On Tuesday, the South Korean division of global accountancy firm PricewaterhouseCoopers (PwC) recommended the full liquidation of the bankrupt container carrier Hanjin Shipping.
“Liquidating Hanjin is more economically viable than letting it continue business on a going concern basis,” the firm said in a Korean court filing.
PwC put the value of Hanjin's assets at $1.5 billion.
Hanjin has until February of next year to submit a rehabilitation plan to the court overseeing its receivership; however, the court has already begun auctioning off major assets.
In November, Korea Line submitted a winning bid for Hanjin's Pacific routes shipping business, including client management information, units in the United States, China and Vietnam, and assets and manpower related to logistics systems.
In early December, Korea Line's owner, SM Group, said that it had withdrawn a bid for Hanjin's stake in the Total Terminals International terminal at the Port of Long Beach. MSC and Hyundai Merchant Marine are said to be cooperating on a bid for Hanjin's 54 percent share in the facility; MSC already holds 46 percent ownership.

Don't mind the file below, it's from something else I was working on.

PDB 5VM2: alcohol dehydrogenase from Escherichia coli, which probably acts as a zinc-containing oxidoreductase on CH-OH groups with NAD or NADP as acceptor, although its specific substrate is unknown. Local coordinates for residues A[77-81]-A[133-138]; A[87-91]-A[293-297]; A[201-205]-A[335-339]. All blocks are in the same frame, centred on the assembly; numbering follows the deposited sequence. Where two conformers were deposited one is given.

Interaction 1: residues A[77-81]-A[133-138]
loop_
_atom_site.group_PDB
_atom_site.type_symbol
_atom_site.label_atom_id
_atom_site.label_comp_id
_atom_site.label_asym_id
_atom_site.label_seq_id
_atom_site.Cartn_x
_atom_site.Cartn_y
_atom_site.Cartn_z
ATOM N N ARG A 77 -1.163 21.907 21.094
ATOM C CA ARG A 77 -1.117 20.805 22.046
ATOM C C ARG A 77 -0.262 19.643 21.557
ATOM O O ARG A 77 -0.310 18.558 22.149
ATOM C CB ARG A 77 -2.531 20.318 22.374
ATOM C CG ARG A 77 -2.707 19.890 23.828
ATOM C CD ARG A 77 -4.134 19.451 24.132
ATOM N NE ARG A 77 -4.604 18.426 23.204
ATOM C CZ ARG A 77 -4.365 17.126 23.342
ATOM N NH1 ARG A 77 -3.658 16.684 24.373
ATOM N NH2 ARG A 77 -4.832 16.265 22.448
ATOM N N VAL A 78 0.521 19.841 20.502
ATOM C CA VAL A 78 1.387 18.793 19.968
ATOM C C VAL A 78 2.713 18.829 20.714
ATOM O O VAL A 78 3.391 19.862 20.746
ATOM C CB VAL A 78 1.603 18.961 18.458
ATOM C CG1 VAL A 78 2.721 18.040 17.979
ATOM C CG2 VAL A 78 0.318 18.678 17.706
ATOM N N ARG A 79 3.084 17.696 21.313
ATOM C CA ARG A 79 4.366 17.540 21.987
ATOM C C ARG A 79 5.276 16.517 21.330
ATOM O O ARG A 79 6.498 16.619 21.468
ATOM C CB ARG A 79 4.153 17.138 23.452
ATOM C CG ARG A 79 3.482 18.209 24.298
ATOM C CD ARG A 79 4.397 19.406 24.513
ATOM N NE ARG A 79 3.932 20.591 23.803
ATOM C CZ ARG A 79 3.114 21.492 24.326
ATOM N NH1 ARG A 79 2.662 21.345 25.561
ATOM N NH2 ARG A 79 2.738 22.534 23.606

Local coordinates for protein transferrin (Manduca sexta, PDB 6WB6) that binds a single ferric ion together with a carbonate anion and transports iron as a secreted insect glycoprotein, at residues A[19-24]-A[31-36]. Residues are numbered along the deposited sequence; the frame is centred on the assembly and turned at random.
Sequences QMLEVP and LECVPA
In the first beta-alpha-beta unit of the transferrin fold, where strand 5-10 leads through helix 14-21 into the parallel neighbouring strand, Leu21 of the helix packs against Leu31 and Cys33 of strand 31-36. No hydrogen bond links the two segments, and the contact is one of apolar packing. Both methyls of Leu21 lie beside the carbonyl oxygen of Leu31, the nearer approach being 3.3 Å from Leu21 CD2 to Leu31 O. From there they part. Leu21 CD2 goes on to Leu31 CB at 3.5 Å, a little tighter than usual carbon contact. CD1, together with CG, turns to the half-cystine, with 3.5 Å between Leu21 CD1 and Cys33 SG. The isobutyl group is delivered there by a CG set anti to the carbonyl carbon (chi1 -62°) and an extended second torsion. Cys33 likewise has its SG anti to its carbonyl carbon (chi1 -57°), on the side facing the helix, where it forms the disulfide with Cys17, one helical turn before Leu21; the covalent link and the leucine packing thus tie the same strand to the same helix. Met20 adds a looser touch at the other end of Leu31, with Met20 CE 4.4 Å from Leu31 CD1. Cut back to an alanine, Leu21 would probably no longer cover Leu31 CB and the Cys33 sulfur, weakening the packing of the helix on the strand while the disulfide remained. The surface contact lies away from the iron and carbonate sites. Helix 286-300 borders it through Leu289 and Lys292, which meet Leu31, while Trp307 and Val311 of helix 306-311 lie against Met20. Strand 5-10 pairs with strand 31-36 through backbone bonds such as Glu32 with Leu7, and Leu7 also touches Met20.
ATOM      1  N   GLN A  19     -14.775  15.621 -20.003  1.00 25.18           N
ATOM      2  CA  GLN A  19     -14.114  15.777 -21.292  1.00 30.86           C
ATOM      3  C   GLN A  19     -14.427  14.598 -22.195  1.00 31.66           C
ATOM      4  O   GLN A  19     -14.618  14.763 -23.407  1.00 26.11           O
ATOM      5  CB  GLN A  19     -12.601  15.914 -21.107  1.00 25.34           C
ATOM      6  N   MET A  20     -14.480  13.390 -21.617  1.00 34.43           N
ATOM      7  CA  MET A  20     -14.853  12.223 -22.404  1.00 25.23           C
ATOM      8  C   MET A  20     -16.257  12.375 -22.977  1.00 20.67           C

Turmoil in government leadership begins to ease
South Korea's financial regulators, notably the Financial Services Commission (FSC), have played a key role in overseeing the reform of the nation's troubled shipping and shipbuilding sectors. Despite recent political upheaval, a new decision by South Korea’s acting president appears to indicate stability at these key agencies.
In November, President Park Geun-hyue dismissed her entire cabinet, part of an effort to stem an explosive scandal over charges of influence-peddling. She relieved incumbent finance minister Yoo Il-Ho and appointed the FSC's chairman, Yim Jong-yong, to take his place.
President Park was impeached and suspended from official duties on Friday. Yim's appointment as finance minister was never confirmed.
Following the impeachment, Prime Minister Hwang Kyo-ahn assumed the post of acting president. In his first major decision on domestic matters, Hwang ordered that both Yoo and Yim should remain in their current posts without changes.
"It's fortunate that there have been swift decisions . . . retaining Deputy Prime Minister Yoo in his post," Baek Woong-ki, a professor at Sangmyung University, told Yonhap. "[Hwang] seems to have placed more emphasis on the continuity [of economic policy]."